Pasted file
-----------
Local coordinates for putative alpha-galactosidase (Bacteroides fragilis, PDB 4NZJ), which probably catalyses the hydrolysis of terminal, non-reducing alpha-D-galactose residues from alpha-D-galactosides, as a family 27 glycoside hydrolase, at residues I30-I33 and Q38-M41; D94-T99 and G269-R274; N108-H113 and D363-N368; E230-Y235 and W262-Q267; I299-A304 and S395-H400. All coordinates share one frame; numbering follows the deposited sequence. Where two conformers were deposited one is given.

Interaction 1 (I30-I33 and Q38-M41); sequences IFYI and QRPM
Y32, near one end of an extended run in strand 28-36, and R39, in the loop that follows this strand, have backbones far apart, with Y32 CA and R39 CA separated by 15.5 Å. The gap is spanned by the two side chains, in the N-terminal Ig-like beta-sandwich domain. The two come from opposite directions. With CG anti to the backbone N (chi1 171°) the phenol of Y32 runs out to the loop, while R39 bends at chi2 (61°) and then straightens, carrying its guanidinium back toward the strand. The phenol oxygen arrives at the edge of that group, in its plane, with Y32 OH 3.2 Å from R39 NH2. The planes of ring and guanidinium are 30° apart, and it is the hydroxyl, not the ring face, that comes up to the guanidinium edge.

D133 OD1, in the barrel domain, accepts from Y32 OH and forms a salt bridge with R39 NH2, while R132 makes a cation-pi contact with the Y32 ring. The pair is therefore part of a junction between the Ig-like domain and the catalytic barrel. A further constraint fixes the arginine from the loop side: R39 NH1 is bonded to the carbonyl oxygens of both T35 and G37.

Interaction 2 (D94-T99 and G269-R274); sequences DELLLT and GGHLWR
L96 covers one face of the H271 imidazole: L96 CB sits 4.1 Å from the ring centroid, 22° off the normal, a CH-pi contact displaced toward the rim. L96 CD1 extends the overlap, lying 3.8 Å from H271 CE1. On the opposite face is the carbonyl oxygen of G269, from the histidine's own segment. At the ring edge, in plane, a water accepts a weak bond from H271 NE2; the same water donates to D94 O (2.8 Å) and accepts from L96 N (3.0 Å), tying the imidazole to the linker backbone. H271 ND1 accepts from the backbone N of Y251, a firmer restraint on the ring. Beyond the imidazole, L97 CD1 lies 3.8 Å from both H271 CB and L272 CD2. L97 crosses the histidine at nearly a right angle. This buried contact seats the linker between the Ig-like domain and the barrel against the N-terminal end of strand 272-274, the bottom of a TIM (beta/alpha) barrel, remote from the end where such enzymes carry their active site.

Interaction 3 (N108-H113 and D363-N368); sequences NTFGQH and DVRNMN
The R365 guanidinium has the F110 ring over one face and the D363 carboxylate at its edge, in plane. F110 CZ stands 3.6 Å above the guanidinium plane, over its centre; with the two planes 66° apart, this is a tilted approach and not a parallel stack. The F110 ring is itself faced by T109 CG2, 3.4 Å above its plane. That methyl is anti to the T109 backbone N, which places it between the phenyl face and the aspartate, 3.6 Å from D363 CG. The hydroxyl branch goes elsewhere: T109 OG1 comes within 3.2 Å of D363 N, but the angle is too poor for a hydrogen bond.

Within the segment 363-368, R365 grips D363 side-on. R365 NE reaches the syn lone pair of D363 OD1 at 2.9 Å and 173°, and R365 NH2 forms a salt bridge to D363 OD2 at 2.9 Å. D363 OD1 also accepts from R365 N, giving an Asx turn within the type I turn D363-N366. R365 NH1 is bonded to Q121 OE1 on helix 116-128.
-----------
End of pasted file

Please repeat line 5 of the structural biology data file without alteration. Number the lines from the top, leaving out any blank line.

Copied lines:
Interaction 2 (D94-T99 and G269-R274); sequences DELLLT and GGHLWR